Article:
• Agents modeling agents. Albrecht and Stone Albrecht and Stone (2018) presented a thorough survey in this topic and we have found many works that fit into this category in the MDRL setting, some taking inspiration from DRL He et al. (2016); Raileanu et al. (2018); Hong et al. (2018), and others from MAL Lanctot et al. (2017); Heinrich and Silver (2016); Foerster et al. (2018); Rabinowitz et al. (2018); Yang et al. (2018). Modeling agents is helpful not only to cooperate, but also for modeling opponents Lanctot et al. (2017); He et al. (2016); Hong et al. (2018); Heinrich and Silver (2016), inferring hidden goals Raileanu et al. (2018), and accounting for the learning behavior of other agents Foerster et al. (2018). See Section 3.6 and Table 4.

In the rest of this section we describe each category along with the summaries of related works.

Work Summary
Tampuu et al. Tampuu et al. (2017) Train DQN agents to play Pong.
Leibo et al. Leibo et al. (2017) Train DQN agents to play sequential social dilemmas.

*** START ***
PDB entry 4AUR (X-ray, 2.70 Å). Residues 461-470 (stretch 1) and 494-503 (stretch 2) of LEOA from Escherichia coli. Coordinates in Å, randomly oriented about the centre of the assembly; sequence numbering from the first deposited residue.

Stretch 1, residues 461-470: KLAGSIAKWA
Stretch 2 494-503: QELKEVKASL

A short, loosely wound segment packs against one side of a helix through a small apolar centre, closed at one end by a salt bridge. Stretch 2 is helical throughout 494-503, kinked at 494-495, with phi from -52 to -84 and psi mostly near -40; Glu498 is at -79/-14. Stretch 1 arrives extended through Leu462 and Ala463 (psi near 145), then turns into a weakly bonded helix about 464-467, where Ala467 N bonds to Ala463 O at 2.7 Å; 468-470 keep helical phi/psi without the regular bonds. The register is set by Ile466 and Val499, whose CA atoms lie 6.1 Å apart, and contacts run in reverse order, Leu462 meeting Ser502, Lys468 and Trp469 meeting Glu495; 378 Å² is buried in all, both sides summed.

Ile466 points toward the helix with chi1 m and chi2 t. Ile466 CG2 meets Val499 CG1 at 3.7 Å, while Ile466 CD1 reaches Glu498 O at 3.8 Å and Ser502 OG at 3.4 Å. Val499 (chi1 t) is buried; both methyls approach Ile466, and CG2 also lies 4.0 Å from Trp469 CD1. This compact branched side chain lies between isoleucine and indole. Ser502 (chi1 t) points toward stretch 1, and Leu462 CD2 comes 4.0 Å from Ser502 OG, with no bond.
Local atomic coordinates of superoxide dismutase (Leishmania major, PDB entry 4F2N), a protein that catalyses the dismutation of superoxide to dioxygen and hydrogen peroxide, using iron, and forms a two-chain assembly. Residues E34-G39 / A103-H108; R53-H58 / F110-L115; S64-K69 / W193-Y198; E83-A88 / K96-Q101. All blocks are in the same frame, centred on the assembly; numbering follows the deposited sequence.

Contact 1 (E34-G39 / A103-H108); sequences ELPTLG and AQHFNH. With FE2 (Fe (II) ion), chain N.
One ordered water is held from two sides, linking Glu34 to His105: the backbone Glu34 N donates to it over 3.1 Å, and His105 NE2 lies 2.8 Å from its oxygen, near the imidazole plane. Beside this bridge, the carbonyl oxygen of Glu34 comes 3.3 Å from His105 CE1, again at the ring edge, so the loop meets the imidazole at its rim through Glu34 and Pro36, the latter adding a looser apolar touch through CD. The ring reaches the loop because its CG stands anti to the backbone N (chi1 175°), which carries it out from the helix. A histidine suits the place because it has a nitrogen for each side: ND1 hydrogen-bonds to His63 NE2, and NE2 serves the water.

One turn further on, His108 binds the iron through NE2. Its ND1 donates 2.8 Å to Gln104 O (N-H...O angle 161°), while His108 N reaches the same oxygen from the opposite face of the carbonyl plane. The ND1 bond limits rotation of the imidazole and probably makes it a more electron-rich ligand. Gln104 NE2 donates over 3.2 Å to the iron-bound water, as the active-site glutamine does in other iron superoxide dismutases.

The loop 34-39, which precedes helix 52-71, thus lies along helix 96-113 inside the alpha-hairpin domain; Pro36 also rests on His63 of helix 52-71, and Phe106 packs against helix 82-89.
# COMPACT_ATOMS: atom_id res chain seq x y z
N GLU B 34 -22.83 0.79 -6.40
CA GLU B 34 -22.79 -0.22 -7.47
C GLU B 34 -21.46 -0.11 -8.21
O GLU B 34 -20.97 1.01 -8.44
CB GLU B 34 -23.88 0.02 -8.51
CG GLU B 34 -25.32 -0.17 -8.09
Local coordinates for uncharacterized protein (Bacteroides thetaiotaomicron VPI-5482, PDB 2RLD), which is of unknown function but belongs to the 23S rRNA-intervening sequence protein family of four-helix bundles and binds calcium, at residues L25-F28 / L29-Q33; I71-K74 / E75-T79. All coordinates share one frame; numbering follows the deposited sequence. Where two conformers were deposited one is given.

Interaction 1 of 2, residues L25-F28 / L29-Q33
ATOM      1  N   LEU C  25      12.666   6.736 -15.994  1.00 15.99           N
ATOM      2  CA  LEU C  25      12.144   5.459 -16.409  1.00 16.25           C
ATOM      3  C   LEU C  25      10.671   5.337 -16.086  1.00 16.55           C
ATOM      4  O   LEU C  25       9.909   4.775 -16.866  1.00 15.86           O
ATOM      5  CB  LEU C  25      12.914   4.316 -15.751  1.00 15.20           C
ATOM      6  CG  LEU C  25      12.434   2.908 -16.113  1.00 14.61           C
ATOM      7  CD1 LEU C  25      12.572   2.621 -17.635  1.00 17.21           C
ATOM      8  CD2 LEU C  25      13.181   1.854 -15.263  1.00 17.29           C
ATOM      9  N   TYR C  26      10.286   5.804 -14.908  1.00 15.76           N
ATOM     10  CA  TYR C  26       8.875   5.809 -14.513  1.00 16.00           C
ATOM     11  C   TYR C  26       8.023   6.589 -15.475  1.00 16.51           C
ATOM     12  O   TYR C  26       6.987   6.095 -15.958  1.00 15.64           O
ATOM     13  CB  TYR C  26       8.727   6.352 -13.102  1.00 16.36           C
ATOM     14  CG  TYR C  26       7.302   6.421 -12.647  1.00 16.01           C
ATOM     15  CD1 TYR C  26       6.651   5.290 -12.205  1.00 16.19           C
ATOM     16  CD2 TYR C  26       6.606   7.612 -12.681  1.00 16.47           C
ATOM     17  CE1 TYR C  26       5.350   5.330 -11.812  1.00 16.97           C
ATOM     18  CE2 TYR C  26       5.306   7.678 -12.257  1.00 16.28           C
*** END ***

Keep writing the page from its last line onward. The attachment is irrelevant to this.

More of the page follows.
Bansal et al. Bansal et al. (2018) Train PPO agents in competitive MuJoCo scenarios.
Raghu et al. Raghu et al. (2018) Train PPO, A3C, and DQN agents in attacker-defender games.
Lazaridou et al. Lazaridou et al. (2017) Train agents represented with NN to learn a communication language.
Mordatch and Abbeel Mordatch and Abbeel (2017) Learn communication with an end-to-end differentiable model to train with backpropagation.
Table 2: These papers propose algorithms for learning communication, together with a deep neural network architecture. A more detailed description is given in Section 3.4.
Algorithm Architecture Summary
RIAL Foerster et al. (2016) DRQN Use a single network (parameter sharing) to train agents that take environmental and communication actions.
DIAL Foerster et al. (2016) DRQN Use gradient sharing during learning and communication actions during execution.
CommNet Sukhbaatar et al. (2016) Multilayer NN Use a continuous vector channel for communication on a single network.